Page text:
Thought-provoking incoming Emails, with our responses
Interesting Emails discussed in this essay:
Posting a church notice in a public school classroom:
Incoming Email: "I need some help on the Equal Access law.
I have mounted a poster about my church's Easter drama on my public school
classroom wall. Another teacher told me this is illegal."
Our response: Interesting question. But what you have done is
unrelated to the Equal Access law.
A main reason why the U.S. has enjoyed an absence of
religious wars, mass murders and
genocides, even though it has been described
as the most religiously diverse country in the world, is that it enforces
a separation of church and state. The Supreme Court derived the principle
from the First Amendment of the Constitution.
It requires governments (and public schools) to avoid three things:
- Promoting one religion over another.
- Promoting a religious lifestyle as superior to a secular lifestyle.
- Promoting a secular lifestyle over a religious lifestyle.
Your poster about your church's Easter drama is quite legal in a
shopping center, church, poll hall, etc. However, in a public school, it
- Item 1 because you are promoting Christianity over other religions
like Judaism, Islam, Wicca, etc.
- Item 2 because you would be promoting religion over a secular
However, according to a number of court cases regarding the
Ten Commandments, one way in which you could
display your poster might be to post it as one item in a collection of
items regarding special days of significance during springtime. For
example, you could place a poster describing the
Wiccan celebration of one of their eight
Sabbats, the Vernal Equinox on (typically) March 21. This is sometimes
called Alban Eilir, Eostar, Eostre, Lady Day, Ostara. That would probably
overcome Item 1. But then you would have to add a corresponding number of
secular posters to the collection to overcome Item 2: One might be the
celebration of the Equinox by the American Atheists. Another might be a
poster recommending that people change the batteries in their fire alarms
on the Equinox. Such a display of two religious and two secular posters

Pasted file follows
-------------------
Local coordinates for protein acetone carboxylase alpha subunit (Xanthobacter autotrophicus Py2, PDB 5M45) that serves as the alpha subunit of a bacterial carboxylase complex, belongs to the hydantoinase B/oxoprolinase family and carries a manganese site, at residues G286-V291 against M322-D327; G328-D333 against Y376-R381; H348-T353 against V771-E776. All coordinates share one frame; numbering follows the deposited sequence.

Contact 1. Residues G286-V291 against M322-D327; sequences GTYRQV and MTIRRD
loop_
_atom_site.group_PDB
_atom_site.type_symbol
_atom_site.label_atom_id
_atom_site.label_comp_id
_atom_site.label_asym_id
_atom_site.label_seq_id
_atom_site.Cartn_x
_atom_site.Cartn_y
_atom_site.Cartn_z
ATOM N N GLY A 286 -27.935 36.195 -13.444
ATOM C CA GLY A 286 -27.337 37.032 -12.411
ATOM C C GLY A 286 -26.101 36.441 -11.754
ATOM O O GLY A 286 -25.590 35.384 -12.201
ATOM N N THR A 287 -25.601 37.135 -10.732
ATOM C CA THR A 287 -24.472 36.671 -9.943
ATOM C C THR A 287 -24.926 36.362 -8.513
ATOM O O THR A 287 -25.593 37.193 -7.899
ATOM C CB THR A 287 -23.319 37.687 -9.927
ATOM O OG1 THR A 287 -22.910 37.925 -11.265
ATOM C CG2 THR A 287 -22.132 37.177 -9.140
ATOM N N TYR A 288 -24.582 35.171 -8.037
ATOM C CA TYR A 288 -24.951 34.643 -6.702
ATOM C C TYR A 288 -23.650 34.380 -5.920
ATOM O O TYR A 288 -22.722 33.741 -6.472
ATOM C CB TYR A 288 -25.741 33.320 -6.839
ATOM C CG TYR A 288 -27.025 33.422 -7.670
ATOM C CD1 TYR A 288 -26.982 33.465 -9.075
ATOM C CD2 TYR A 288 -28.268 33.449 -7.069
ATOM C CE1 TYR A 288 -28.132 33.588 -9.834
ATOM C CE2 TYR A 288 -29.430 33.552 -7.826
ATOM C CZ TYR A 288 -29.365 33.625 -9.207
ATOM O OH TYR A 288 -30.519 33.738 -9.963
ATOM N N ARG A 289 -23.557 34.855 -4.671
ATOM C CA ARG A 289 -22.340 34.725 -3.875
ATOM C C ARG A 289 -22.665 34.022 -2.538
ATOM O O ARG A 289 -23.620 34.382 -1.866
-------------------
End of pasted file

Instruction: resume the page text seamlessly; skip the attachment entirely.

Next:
would probably be considered constitutional by most courts.
There might be a second alternative for the Christian poster. The
Equal Access law requires that any public
school that receives federal funding and which has as few as one
extra-curricular student-organized and student-run club, must allow a
Bible study club (or for that matter, a Buddhist Club or Wiccan Study
Group) to organize. Such a club must be given equal opportunity to
publicize their activities. So, if the astronomy club is allowed to put a
poster on a central bulletin board advertising their club meeting, then
the Bible club must be permitted to post a notice about their meetings as
well. Now, it might be a bit of a stretch for a Bible club to post a
church's poster, unless it had a very strong connection to the club itself
-- perhaps wording saying that the Bible club would be observing their
Easter week meeting by attending this church's drama. I have never seen
reference to a court challenge of the right of a Bible Club to post a
community church's poster. It would be an interesting case.
Of course, you could continue to post the church ad. Since you live in
an area of the U.S. which has a strong Christian culture, few if any
students or adults will complain. But the poster would be unconstitutional. It
would send the message that Christianity is superior to all other
religions, and to secularism. It would probably make some of your
non-Christian students feel distressed. This option does not seem like a
Should we tolerate falsehoods?
Incoming Email: "Your metaphysical
errors are of graver a deficiency than any electronic errors. Religious
tolerance? Should one tolerate falsehood? You'd probably say yes."
Our response: Yes. We should tolerate falsehood.
According to the Times News Service, the recent Encyclical by the Pope,
Dominus Iesus implies that "Churches such as the Church of England,
where the apostolic succession of bishops from the time of St. Peter is
disputed by Rome, and churches without bishops, are not considered
'proper' churches." That is, the Catholic Church considers non-Catholic religious groups
to be false.
Many conservative Protestant denominations believe that Roman Catholics,
liberal Christians, Muslims, Jews, Buddhists, etc are false religions.
Some fundamentalist and other evangelical Christians even consider some of
these religious to be forms of Satanism.
According to many Muslims and Jews, Christianity is a false polytheistic
religion that is does not recognize the single, indivisible nature of Allah or Yahweh.